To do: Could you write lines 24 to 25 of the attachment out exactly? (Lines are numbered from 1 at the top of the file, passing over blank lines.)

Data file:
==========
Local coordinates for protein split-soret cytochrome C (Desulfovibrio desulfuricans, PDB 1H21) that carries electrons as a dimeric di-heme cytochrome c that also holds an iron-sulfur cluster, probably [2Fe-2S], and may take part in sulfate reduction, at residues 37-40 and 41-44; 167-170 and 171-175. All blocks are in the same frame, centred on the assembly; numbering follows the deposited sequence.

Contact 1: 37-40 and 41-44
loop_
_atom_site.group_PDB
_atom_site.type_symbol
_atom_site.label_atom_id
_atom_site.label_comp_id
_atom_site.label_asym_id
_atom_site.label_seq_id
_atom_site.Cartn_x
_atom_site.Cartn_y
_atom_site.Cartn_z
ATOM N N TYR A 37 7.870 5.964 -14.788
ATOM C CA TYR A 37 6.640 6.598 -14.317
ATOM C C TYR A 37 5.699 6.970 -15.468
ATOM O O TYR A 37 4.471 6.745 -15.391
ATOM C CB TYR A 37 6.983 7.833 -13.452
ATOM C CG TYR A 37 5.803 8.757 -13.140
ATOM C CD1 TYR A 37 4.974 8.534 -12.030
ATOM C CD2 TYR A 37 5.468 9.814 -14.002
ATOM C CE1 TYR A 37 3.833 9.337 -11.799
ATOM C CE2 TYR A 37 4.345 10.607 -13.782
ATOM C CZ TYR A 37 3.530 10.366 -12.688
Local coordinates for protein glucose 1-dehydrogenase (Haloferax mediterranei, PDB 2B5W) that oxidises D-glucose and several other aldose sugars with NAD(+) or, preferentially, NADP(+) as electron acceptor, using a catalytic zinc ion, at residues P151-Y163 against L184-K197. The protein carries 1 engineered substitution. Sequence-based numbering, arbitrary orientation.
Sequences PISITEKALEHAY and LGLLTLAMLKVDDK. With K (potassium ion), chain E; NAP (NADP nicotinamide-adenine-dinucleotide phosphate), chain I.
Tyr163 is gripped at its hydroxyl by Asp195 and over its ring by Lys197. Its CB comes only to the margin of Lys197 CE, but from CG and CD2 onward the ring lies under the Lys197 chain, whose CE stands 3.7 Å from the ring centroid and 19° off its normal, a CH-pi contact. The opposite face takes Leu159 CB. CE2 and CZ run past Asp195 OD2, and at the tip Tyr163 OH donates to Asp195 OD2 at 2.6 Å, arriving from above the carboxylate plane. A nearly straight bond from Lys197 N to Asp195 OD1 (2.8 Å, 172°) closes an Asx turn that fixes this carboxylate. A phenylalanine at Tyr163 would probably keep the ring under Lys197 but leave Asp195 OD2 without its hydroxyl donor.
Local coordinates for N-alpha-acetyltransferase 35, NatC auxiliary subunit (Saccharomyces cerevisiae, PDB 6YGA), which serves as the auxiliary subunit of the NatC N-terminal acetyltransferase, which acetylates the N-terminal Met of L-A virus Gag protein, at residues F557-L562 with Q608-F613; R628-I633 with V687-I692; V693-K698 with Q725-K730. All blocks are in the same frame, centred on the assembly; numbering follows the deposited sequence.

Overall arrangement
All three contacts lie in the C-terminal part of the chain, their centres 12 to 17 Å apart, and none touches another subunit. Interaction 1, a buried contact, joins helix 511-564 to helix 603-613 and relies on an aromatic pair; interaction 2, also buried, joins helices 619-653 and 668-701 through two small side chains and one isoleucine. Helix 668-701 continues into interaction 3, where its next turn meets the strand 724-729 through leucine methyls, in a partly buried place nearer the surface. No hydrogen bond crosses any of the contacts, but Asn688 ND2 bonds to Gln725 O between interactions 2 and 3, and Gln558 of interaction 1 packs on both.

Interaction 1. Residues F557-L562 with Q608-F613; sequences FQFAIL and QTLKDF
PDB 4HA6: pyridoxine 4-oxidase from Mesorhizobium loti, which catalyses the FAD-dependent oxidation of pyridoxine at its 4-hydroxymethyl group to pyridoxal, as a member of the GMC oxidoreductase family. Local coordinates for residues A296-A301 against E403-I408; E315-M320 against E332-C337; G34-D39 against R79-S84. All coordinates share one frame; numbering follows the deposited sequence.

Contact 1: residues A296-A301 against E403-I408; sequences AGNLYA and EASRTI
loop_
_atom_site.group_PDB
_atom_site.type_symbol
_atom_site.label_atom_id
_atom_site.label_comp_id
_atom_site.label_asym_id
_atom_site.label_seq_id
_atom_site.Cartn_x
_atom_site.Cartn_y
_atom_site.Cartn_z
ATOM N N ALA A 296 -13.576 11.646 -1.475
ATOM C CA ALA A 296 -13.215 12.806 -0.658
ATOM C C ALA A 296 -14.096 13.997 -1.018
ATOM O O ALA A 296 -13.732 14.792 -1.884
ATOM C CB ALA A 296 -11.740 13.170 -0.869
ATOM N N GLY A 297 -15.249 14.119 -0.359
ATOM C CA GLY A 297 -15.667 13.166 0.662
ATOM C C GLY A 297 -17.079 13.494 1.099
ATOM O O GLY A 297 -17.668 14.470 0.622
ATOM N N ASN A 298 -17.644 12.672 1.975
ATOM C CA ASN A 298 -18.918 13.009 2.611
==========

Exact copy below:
Local coordinates for protein glucose 1-dehydrogenase (Haloferax mediterranei, PDB 2B5W) that oxidises D-glucose and several other aldose sugars with NAD(+) or, preferentially, NADP(+) as electron acceptor, using a catalytic zinc ion, at residues P151-Y163 against L184-K197. The protein carries 1 engineered substitution. Sequence-based numbering, arbitrary orientation.
Sequences PISITEKALEHAY and LGLLTLAMLKVDDK. With K (potassium ion), chain E; NAP (NADP nicotinamide-adenine-dinucleotide phosphate), chain I.